Total Rating: 
September 30, 2016
November 6, 2016
Milwaukee Repertory Theater
Theater Type: 
Milwaukee Repertory Theater - Stiemke Studio
Theater Address: 
108 East Wells Street
Running Time: 
90 min
Marco Ramirez
Kevin Remsey

Young Milwaukee audiences who can’t recall the early days of this century and the furor over African-American boxer Jack Johnson’s match with a white heavyweight champion will certainly be familiar with the notion of race riots that Johnson’s victory caused. The Royale opens at Milwaukee Repertory Theater just weeks after the city was involved in a racially charged night of shooting, looting, and arson following the fatal police shooting of a black man. Months later, questions remain unanswered about what really happened that night, causing a murmur of unrest to ripple through a predominately black section of Milwaukee.

The Royale is a new play by Marco Ramirez, who has written for several hit TV series. It opened Off Broadway in March at Lincoln Center Theater, earning mostly positive reviews.

One can say no less about Milwaukee’s fine production. Director Kevin Ramsey leads a dream cast which stars the galvanizing David St. Louis. His character loosely follows the life of Jack Johnson, although here he is called Jay “The Sport” Jackson. He fits the role both physically and emotionally of a boxer in his prime. His greased six-pack abs, sinewy arms, and good looks make him easy-on-the-eyes as well as credible. The script shows that Jackson can be brash and bombastic, or sensitive and tender. St. Louis gives the necessary depth to this multi-faced character.

As Jackson makes his way to the top of his profession, he is aided by Max, a somewhat shifty promoter (an excellent John Gregorio) and a veteran coach (Cedric Turner, who turns in a remarkable performance as Wynton).

Like the real-life boxer, Jackson has a taste for the finer things in life. But in this “Jim Crow” era in the early years of the 20th Century, that characteristic does not come cheap for blacks. For instance, Max complains about having to “grease the palms” of hotel clerks to get Jackson booked into all-white hotels. The script also notes that boxing is one of the few sports in those days that admitted African-Americans. Baseball, football, and other major sports were closed to black players.

The play’s highly theatrical boxing matches do not show boxers actually pummeling each other. Instead, one finds a brilliantly heightened combination of lighting, sound and movements. Both boxers face the audience for the entire match. (The minimal but sufficient set by Scott Davis is laid out like a boxing ring.) A series of percussive claps and stomps indicate punches thrown, with the boxer on the receiving end jolting back as if actually hit. Lighting, too, plays an important role in these fight sequences (kudos to Thom Weaver).

When it’s still uncertain whether the white heavyweight champ can be coaxed out of retirement for the match, Max proclaims: “This country’s been waiting for this fight, whether they like it or not.” Audiences must keep in mind that the play’s timeframe was about a half-century after the end of the Civil War.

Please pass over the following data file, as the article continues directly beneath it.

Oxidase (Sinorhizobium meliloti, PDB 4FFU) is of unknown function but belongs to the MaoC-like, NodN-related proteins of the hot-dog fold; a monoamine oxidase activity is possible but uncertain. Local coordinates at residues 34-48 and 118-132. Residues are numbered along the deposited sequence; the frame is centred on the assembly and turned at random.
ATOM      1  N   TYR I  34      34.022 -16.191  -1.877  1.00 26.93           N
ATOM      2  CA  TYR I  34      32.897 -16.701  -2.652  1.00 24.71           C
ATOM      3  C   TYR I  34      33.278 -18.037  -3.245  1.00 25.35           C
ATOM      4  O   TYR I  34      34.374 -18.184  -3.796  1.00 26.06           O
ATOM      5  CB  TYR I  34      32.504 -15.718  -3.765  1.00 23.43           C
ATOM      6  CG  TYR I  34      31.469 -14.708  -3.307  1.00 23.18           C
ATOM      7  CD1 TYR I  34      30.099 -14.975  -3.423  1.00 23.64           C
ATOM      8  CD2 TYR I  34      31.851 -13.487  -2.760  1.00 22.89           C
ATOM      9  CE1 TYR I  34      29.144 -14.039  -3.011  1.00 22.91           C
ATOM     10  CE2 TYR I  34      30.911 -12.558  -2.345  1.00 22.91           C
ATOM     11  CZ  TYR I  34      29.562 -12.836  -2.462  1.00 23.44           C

St. Louis demonstrates both the “external” side of Jackson (as presented to newspaper reporters) as well as his internal struggles, which are prompted by the sudden, late arrival of Jackson’s older sister, the solemn Nina (effectively played by Sade’ E. Moore). She ironically reminds her brother of the losses “Negroes” will suffer around the country if he happens to win. Already, she notes, a couple of scrappy black men who argued violently with some white men over the upcoming match ended up being lynched the next evening.

Jackson is not oblivious to this situation. His fears for his family’s safety prevent him from revealing his hometown. But the danger is even closer than he thinks. Right before the match, he learns that, at his past boxing matches, guns were seized at the door from white men. It becomes clear that the personal risk to Jackson outweighs the professional one.

Some of the play’s more humorous aspects are provided by a young, fledgling boxer, Fish (Xavier Scott Evans). With no formal training in the sport, a terrified Fish faces the famous Jackson in the ring. Afterwards, when Jackson is about to offer him a job, the bruised and limping Fish is adamant that he “has had enough of Jackson for one day.” However, Fish is eventually convinced to join Jackson as a sparring partner. The good-hearted Fish saves his pay to buy an expensive gift for Jackson, which he presents on the eve of the momentous match. Fish tells him that the gift’s extravagant cost should please his taste for fine things. This gesture reveals a moment of softness on Jackson’s part during the most important day of his career.

Like many plays before it, The Royale uses the metaphor of sport to tackle larger issues in American culture. The Milwaukee Repertory Theater’s excellent production keeps the audience on the edge of their seats as a talented black man strives to find equality in a milieu dominated by whites.

David St. Louis (Jay “The Sport” Jackson); Cedric Turner (Wynton); John Gregorio (Max); Xavier Scott Evans (Fish); Sade’ E. Moore (Nina).
Set: Scott Davis; Costumes: Alison Siple; Lighting: Thom Weaver; Sound: Josh Schmidt.
Anne Siegel
Date Reviewed: 
September 2016